Since it means “power of the people”, they have to be aware of the importance of their participation for the success of the democratic process. In other words, the best way to “build democracy” is with the participation of the people.

So a big important task is to make people become citizens, instead of just inhabitants of the country. And, therefore, it is necessary to encourage the participation of the people, fight against the apathy of the voters and turn them into citizens. Then we will be building democracy. Let’s see how in more detail:


People have a great responsibility for this system to grow and become stronger. And that can only be achieved if they are integrated into the democratic system. Participating is a way of integrating and it can be done through voting or running to be a representative of the people.

It is also important to achieve appropriate participation to ensure success that the following are done:

  • Stay informed of what happens in the country is essential. In particular, know about the decisions and actions of the elected representatives.
  • Express your opinion Through all the means that the democratic system places within your reach as part of the people.
  • Make your voice heard, when the representatives exceed their actions or decisions, because they are undemocratic or against human rights.
  • Exercise your right to vote whenever possible, because if you don’t participate, you can’t ask the representatives we elect for answers.

In short, there is no democracy without participation.

Voter apathy

In many democratic countries there is concern about the decline in citizen participation in elections. And a low number of voters could undermine the legitimacy of democratically elected representatives.

So, fighting voter apathy is one of the activities democracies work the hardest on. They aim to achieve this by encouraging participation in various ways. There are responsibilities that cannot be delegated to other people, and the most important of them is voting.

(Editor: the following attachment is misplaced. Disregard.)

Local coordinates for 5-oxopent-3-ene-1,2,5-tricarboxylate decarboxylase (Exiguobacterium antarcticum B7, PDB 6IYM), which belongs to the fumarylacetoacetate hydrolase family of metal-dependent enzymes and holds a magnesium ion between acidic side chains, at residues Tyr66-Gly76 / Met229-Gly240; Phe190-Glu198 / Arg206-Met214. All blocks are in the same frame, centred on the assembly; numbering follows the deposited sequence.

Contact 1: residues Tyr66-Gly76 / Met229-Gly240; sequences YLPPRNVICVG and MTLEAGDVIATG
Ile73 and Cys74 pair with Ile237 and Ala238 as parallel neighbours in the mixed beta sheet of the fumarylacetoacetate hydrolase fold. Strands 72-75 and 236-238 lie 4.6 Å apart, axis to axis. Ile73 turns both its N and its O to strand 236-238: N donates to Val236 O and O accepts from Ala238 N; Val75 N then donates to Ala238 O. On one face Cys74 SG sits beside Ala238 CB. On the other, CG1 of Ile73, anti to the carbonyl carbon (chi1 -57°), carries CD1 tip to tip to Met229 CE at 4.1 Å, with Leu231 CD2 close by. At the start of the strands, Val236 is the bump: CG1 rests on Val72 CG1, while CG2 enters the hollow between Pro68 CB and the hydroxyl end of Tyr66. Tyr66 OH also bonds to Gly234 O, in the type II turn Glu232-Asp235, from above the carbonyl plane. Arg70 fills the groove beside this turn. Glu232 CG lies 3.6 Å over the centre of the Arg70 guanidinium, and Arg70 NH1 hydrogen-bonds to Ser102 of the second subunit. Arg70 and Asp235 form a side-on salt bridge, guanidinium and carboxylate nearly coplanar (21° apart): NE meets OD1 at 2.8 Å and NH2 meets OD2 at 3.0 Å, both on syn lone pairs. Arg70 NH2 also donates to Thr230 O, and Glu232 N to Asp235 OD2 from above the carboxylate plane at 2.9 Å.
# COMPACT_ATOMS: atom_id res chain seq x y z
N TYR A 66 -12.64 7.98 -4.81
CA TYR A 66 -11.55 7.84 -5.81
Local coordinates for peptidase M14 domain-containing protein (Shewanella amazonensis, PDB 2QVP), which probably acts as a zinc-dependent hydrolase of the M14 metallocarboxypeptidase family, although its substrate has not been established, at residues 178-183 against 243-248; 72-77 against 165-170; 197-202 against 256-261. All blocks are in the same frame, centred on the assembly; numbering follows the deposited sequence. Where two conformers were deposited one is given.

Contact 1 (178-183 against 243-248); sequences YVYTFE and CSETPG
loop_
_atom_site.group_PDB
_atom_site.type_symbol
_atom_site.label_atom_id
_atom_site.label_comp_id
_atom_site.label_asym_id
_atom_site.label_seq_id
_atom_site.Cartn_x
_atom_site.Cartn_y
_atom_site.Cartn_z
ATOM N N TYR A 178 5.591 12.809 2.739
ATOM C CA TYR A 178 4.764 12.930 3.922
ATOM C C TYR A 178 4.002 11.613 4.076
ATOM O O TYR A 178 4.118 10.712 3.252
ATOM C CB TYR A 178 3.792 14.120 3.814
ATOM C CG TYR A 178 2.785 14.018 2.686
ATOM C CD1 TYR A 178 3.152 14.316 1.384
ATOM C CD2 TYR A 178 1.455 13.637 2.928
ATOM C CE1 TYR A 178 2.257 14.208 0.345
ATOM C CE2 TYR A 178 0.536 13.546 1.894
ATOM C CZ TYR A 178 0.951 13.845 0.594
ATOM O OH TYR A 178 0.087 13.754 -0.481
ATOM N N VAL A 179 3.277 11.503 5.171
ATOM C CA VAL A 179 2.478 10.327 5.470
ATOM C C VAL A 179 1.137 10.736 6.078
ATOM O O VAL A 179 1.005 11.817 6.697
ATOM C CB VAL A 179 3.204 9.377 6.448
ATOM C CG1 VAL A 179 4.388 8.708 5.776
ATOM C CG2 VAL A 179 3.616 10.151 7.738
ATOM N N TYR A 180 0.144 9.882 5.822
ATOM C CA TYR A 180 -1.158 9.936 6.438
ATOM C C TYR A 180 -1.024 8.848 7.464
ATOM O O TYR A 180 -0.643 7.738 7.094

The right to vote it is essential to ensure that one of the fundamental democratic principles is fulfilled: equality. For this reason, they have fought for the right to vote for women and minorities who are also part of society. For these reasons, fighting voter apathy is essential, since voting has been the way to reach government systems that guarantee the well-being of the people.


A citizen is an individual who inhabits the city. He has to fulfill his duties by carrying out all the activities that allow the development of the community in which he lives. In other words, a citizen is an individual who exercises his obligations and rights as part of a society.

Therefore, being a citizen implies having a developed sense of identity and belonging to the place where you live. In addition to being able to function socially as an individual with responsibilities, rights and obligations. According to this, citizenship is the condition granted to an individual and that makes him part of the society in which he participates.

Citizenship confers political rights on citizens. Without them, they would not be able to participate in the decisions that the government requires to function. An essential requirement to exercise political rights is to have the nationality of the country of which one is a citizen.

Historically, neither women, children, nor servants had nationality, so they were not considered citizens and could not exercise the right to vote. It took millennia for women to have their rights recognized. In particular, political rights, which is why they were only allowed to vote in the early 20th century.

Once these gaps have been eliminated, today we all have the right to citizenship and with it, to the possibility of participating and exercising our rights as citizens. In societies, the actions of citizens cause changes that help to evolve and strengthen this system of government. Actively participating in the communities themselves, in social policies or in NGOs through volunteering also means exercising citizenship.